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June 19, 2008
PR 2.0: Putting the Public Back in Public Relations
 

Have you ever met someone so energetic, positive and incredibly smart - someone who exudes passion and someone who "gets it" in an inspirational way?

I'm lucky to know one such person, Deirdre Breakenridge, and she has just published a new, must-read book, PR 2.0: New Media, New Tools, New Audiences. I'm honored to have my ideas, philosophies, experiences, and vision shared throughout the book. I'm even more humbled to have been asked to contribute the foreword.

PR 2.0, as I defined it many years ago, is the realization that the Web changed everything, inserting people equally into the process of traditional influence. Suddenly we were presented with the opportunity to not only reach our audiences through gatekeepers, but also use the online channels where they publish and share information to communicate directly and genuinely.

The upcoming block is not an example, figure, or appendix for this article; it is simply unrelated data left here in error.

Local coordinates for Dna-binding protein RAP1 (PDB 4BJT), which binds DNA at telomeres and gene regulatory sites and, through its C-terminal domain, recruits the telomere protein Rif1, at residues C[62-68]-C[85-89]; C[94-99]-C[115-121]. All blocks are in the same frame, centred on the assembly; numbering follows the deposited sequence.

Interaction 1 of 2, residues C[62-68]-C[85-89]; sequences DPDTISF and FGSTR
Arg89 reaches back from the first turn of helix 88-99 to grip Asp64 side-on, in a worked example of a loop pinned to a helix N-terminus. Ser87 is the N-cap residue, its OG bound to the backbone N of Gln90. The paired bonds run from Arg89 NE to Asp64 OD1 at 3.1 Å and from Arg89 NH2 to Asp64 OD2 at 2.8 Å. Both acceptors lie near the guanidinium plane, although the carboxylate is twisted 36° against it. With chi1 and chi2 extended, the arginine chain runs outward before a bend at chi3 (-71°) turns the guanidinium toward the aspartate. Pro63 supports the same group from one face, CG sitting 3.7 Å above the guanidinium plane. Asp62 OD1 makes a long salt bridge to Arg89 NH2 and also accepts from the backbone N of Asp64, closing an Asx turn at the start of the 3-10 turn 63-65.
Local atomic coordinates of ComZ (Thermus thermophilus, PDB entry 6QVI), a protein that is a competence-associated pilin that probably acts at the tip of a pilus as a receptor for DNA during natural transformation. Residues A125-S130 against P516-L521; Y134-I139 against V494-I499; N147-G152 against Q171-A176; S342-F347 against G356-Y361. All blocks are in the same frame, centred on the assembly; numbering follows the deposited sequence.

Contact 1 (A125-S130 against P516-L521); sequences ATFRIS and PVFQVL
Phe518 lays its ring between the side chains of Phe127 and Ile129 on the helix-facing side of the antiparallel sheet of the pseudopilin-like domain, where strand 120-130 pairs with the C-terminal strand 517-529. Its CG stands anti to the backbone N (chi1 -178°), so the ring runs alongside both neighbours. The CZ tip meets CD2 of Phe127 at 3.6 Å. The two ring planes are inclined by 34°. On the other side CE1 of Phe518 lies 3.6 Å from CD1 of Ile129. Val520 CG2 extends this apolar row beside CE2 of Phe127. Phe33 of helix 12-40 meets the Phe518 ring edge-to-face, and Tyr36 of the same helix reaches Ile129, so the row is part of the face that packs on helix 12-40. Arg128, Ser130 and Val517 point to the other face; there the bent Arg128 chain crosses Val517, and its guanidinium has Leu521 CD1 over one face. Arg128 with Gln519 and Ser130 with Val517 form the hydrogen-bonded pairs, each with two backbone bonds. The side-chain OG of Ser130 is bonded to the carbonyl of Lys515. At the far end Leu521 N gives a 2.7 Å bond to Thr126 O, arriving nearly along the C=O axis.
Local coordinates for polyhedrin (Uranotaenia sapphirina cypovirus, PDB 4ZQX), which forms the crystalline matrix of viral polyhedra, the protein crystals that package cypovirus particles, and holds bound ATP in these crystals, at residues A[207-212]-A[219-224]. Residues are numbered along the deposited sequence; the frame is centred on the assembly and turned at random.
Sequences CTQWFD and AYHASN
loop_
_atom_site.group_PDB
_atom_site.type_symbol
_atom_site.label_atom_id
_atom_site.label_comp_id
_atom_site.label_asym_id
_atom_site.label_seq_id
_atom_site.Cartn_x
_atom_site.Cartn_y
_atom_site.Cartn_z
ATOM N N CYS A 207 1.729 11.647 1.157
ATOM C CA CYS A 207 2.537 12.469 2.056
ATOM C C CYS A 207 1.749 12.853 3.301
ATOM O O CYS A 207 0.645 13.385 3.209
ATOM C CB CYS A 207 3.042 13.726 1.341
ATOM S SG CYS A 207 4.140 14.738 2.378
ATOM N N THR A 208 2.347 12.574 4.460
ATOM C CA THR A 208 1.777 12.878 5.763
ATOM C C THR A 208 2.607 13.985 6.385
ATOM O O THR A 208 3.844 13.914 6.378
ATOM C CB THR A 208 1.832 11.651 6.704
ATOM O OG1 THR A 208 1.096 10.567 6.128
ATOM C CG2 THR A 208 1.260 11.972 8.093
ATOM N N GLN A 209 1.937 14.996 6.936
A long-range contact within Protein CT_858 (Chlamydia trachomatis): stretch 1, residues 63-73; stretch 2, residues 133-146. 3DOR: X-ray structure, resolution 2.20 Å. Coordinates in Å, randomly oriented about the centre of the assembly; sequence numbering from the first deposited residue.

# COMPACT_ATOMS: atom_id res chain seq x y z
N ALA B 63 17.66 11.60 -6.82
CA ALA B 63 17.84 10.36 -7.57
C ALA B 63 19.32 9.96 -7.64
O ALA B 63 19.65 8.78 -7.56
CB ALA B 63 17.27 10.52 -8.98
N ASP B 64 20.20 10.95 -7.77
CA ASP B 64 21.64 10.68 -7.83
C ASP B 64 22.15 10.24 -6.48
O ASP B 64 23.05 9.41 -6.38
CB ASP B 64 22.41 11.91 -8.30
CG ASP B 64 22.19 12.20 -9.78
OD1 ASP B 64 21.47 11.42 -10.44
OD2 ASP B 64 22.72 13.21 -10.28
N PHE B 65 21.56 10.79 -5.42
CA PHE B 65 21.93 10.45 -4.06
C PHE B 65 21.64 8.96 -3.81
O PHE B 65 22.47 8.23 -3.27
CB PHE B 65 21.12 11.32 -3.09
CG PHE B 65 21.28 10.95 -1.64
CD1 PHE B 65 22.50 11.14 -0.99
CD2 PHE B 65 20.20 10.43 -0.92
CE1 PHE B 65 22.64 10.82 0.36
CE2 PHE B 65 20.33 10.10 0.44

The book includes other thought leaders who are actively shaping the New Media landscape including Jeremiah Owyang, Jane Quigley, Thom Brodeur, Todd Defren, Tom Foremski, Phil Gomes, Chris Heuer, Anne Holland, Shel Holtz, Jeremy Caplan, Jonathan Schwartz, Jimmy Wales, and many more.

Deirdre has graciously allowed me to share the foreword I wrote in its entirety with you here. Thank you again Deirdre and congratulations on publishing a fantastic and incredibly helpful book!

Foreword: The Road from PR to PR 2.0 to Public Relations
by Brian Solis

Welcome to what just may be the greatest evolution in the history of PR. Modern Public Relations was born in the early 1900s, even though history traces the practice back to the 17th century. The term public relations was said to be first documented by U.S. President Thomas Jefferson during his address to Congress in 1807.

It wasn’t until World War I that we started to see the industry crystallize and spark the evolution of PR as an official profession.